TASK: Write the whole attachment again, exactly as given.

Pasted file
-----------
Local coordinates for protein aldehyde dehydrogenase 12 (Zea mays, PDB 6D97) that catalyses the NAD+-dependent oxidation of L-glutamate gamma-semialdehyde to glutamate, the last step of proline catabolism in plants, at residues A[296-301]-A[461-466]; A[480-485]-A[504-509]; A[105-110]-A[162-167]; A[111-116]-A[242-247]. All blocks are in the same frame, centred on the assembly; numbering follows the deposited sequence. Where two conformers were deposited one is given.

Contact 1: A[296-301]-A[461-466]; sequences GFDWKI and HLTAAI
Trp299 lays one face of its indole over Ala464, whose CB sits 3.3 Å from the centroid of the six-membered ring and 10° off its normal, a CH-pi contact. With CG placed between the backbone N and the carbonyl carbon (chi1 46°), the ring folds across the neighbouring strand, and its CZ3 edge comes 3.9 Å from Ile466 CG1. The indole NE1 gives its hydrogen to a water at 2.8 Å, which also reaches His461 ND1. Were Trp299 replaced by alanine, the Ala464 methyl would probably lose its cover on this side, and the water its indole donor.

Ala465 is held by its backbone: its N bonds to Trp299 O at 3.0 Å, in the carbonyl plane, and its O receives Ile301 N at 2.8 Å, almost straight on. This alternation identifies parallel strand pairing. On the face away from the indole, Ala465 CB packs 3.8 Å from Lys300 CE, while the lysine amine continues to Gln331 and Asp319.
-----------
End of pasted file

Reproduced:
Local coordinates for protein aldehyde dehydrogenase 12 (Zea mays, PDB 6D97) that catalyses the NAD+-dependent oxidation of L-glutamate gamma-semialdehyde to glutamate, the last step of proline catabolism in plants, at residues A[296-301]-A[461-466]; A[480-485]-A[504-509]; A[105-110]-A[162-167]; A[111-116]-A[242-247]. All blocks are in the same frame, centred on the assembly; numbering follows the deposited sequence. Where two conformers were deposited one is given.

Contact 1: A[296-301]-A[461-466]; sequences GFDWKI and HLTAAI
Trp299 lays one face of its indole over Ala464, whose CB sits 3.3 Å from the centroid of the six-membered ring and 10° off its normal, a CH-pi contact. With CG placed between the backbone N and the carbonyl carbon (chi1 46°), the ring folds across the neighbouring strand, and its CZ3 edge comes 3.9 Å from Ile466 CG1. The indole NE1 gives its hydrogen to a water at 2.8 Å, which also reaches His461 ND1. Were Trp299 replaced by alanine, the Ala464 methyl would probably lose its cover on this side, and the water its indole donor.

Ala465 is held by its backbone: its N bonds to Trp299 O at 3.0 Å, in the carbonyl plane, and its O receives Ile301 N at 2.8 Å, almost straight on. This alternation identifies parallel strand pairing. On the face away from the indole, Ala465 CB packs 3.8 Å from Lys300 CE, while the lysine amine continues to Gln331 and Asp319.